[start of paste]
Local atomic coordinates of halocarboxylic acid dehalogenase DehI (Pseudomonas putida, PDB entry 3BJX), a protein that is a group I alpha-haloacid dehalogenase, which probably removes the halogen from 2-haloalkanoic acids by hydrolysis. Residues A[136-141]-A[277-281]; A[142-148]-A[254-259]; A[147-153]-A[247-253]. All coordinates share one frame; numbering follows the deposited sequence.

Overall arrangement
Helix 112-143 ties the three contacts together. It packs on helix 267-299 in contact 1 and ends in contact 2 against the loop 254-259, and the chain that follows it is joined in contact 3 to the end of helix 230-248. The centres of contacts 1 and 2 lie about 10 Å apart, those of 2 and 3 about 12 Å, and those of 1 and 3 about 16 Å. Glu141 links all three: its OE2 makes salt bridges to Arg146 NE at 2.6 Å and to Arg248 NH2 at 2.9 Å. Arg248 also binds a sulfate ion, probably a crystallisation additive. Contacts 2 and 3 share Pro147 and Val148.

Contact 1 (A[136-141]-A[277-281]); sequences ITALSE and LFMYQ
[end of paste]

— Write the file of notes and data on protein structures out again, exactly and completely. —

Local atomic coordinates of halocarboxylic acid dehalogenase DehI (Pseudomonas putida, PDB entry 3BJX), a protein that is a group I alpha-haloacid dehalogenase, which probably removes the halogen from 2-haloalkanoic acids by hydrolysis. Residues A[136-141]-A[277-281]; A[142-148]-A[254-259]; A[147-153]-A[247-253]. All coordinates share one frame; numbering follows the deposited sequence.

Overall arrangement
Helix 112-143 ties the three contacts together. It packs on helix 267-299 in contact 1 and ends in contact 2 against the loop 254-259, and the chain that follows it is joined in contact 3 to the end of helix 230-248. The centres of contacts 1 and 2 lie about 10 Å apart, those of 2 and 3 about 12 Å, and those of 1 and 3 about 16 Å. Glu141 links all three: its OE2 makes salt bridges to Arg146 NE at 2.6 Å and to Arg248 NH2 at 2.9 Å. Arg248 also binds a sulfate ion, probably a crystallisation additive. Contacts 2 and 3 share Pro147 and Val148.

Contact 1 (A[136-141]-A[277-281]); sequences ITALSE and LFMYQ